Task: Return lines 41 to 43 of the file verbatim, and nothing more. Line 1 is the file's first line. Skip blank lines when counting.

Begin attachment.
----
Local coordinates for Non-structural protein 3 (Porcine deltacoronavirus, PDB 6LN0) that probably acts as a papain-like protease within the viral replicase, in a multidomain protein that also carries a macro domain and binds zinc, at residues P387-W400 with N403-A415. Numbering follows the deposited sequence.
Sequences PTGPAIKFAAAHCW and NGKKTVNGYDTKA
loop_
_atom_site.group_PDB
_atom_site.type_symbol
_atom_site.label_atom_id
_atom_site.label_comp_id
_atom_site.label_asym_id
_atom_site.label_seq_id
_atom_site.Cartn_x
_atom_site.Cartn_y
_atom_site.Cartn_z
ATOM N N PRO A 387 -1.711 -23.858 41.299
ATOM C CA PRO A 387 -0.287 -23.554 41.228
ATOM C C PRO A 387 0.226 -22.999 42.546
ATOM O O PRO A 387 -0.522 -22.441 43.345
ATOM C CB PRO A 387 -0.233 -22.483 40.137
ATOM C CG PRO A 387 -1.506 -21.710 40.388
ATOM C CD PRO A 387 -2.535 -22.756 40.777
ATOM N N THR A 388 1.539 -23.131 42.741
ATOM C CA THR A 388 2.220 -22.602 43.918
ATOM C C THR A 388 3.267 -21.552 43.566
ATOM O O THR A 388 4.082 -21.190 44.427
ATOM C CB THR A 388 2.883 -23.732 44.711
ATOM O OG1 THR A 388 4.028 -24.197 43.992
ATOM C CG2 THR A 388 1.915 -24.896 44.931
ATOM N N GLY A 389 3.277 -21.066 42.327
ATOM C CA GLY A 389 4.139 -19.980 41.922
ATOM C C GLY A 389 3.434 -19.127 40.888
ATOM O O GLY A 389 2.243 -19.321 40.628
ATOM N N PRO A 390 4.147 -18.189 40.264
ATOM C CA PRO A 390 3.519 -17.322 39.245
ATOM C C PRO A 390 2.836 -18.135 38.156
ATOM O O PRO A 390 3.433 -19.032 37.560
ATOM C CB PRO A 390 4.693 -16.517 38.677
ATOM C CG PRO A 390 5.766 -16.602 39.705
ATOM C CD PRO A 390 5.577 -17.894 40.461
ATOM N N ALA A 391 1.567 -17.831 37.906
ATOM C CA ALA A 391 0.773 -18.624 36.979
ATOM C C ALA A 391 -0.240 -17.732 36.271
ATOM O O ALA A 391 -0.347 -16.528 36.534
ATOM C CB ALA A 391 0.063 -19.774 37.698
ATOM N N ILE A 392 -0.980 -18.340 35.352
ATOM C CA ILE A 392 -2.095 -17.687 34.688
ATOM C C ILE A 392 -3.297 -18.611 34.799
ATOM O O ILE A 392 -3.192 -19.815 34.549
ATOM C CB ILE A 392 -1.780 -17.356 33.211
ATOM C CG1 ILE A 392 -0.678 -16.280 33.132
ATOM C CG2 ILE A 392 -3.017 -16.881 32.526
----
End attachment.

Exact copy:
ATOM O O ALA A 391 -0.347 -16.528 36.534
ATOM C CB ALA A 391 0.063 -19.774 37.698
ATOM N N ILE A 392 -0.980 -18.340 35.352